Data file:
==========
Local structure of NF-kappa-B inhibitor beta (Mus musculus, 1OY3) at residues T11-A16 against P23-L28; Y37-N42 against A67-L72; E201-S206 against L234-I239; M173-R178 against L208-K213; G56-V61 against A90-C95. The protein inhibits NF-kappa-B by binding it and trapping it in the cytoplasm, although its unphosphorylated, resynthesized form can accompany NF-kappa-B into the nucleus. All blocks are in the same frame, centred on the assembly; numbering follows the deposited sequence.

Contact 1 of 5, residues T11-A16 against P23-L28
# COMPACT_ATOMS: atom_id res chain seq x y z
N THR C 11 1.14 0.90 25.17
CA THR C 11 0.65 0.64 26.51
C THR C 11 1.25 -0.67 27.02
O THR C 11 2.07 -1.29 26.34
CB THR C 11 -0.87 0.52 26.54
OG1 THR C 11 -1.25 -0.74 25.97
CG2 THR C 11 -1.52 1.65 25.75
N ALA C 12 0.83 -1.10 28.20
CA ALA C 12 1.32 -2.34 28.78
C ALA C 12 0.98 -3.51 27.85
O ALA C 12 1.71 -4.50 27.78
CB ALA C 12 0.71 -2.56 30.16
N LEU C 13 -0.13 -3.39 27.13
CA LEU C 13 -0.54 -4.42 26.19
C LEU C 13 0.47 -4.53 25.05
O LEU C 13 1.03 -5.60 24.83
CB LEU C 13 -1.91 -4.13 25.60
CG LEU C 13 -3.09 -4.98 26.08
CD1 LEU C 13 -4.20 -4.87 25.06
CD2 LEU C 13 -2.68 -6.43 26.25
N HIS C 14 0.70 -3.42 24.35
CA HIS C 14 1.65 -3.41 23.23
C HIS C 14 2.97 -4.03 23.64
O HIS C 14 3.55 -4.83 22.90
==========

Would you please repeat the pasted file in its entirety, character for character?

Local structure of NF-kappa-B inhibitor beta (Mus musculus, 1OY3) at residues T11-A16 against P23-L28; Y37-N42 against A67-L72; E201-S206 against L234-I239; M173-R178 against L208-K213; G56-V61 against A90-C95. The protein inhibits NF-kappa-B by binding it and trapping it in the cytoplasm, although its unphosphorylated, resynthesized form can accompany NF-kappa-B into the nucleus. All blocks are in the same frame, centred on the assembly; numbering follows the deposited sequence.

Contact 1 of 5, residues T11-A16 against P23-L28
# COMPACT_ATOMS: atom_id res chain seq x y z
N THR C 11 1.14 0.90 25.17
CA THR C 11 0.65 0.64 26.51
C THR C 11 1.25 -0.67 27.02
O THR C 11 2.07 -1.29 26.34
CB THR C 11 -0.87 0.52 26.54
OG1 THR C 11 -1.25 -0.74 25.97
CG2 THR C 11 -1.52 1.65 25.75
N ALA C 12 0.83 -1.10 28.20
CA ALA C 12 1.32 -2.34 28.78
C ALA C 12 0.98 -3.51 27.85
O ALA C 12 1.71 -4.50 27.78
CB ALA C 12 0.71 -2.56 30.16
N LEU C 13 -0.13 -3.39 27.13
CA LEU C 13 -0.54 -4.42 26.19
C LEU C 13 0.47 -4.53 25.05
O LEU C 13 1.03 -5.60 24.83
CB LEU C 13 -1.91 -4.13 25.60
CG LEU C 13 -3.09 -4.98 26.08
CD1 LEU C 13 -4.20 -4.87 25.06
CD2 LEU C 13 -2.68 -6.43 26.25
N HIS C 14 0.70 -3.42 24.35
CA HIS C 14 1.65 -3.41 23.23
C HIS C 14 2.97 -4.03 23.64
O HIS C 14 3.55 -4.83 22.90